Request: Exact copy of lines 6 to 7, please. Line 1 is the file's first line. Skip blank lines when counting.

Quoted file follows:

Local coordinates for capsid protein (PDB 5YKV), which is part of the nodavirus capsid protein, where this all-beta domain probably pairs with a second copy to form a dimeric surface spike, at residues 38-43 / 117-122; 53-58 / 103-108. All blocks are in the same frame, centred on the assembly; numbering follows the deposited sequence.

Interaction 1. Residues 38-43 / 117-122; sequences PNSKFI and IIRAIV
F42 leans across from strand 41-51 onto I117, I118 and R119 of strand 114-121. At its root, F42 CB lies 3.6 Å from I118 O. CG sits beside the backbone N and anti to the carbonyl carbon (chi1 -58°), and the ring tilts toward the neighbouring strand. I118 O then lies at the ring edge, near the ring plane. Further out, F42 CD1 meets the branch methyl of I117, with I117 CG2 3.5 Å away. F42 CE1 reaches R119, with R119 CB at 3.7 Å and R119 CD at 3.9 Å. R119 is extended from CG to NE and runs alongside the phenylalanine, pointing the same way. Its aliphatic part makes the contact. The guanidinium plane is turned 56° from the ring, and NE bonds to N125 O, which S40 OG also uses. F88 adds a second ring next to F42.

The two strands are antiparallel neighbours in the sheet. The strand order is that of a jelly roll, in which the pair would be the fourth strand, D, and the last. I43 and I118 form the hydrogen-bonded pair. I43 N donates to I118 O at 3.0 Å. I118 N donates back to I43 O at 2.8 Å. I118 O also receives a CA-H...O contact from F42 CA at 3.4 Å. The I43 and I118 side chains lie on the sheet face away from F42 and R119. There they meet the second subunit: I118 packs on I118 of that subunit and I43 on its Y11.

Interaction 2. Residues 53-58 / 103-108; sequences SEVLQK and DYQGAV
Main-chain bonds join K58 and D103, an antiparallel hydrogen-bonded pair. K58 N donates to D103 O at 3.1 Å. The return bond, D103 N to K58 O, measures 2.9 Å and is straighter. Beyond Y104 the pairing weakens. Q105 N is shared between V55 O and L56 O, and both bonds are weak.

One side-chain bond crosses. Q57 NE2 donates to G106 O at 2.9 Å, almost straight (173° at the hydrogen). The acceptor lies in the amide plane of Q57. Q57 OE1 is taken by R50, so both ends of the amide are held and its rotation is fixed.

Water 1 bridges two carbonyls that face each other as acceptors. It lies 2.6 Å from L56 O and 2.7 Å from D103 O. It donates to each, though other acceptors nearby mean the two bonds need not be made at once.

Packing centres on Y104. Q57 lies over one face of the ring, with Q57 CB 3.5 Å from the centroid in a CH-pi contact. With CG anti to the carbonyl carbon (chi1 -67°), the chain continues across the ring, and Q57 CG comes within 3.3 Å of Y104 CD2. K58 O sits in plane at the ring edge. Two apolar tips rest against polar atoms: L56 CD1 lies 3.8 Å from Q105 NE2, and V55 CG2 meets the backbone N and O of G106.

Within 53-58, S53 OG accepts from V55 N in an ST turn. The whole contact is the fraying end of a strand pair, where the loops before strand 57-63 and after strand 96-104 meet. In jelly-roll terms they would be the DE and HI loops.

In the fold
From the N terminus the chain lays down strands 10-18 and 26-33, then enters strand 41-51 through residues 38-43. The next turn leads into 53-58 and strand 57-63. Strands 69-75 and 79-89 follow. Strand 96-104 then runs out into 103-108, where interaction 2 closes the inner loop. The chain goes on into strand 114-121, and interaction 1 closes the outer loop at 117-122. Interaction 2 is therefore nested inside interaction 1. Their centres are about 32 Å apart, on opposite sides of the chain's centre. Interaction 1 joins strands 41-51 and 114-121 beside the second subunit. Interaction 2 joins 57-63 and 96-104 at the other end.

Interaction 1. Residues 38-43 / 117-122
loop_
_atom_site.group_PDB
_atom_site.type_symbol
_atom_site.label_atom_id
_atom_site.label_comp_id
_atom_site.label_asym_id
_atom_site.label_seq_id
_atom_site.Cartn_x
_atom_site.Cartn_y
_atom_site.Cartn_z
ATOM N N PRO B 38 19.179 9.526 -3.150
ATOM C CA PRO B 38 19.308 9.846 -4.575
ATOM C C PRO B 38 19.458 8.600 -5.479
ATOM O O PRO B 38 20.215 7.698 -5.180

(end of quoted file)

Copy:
Main-chain bonds join K58 and D103, an antiparallel hydrogen-bonded pair. K58 N donates to D103 O at 3.1 Å. The return bond, D103 N to K58 O, measures 2.9 Å and is straighter. Beyond Y104 the pairing weakens. Q105 N is shared between V55 O and L56 O, and both bonds are weak.

One side-chain bond crosses. Q57 NE2 donates to G106 O at 2.9 Å, almost straight (173° at the hydrogen). The acceptor lies in the amide plane of Q57. Q57 OE1 is taken by R50, so both ends of the amide are held and its rotation is fixed.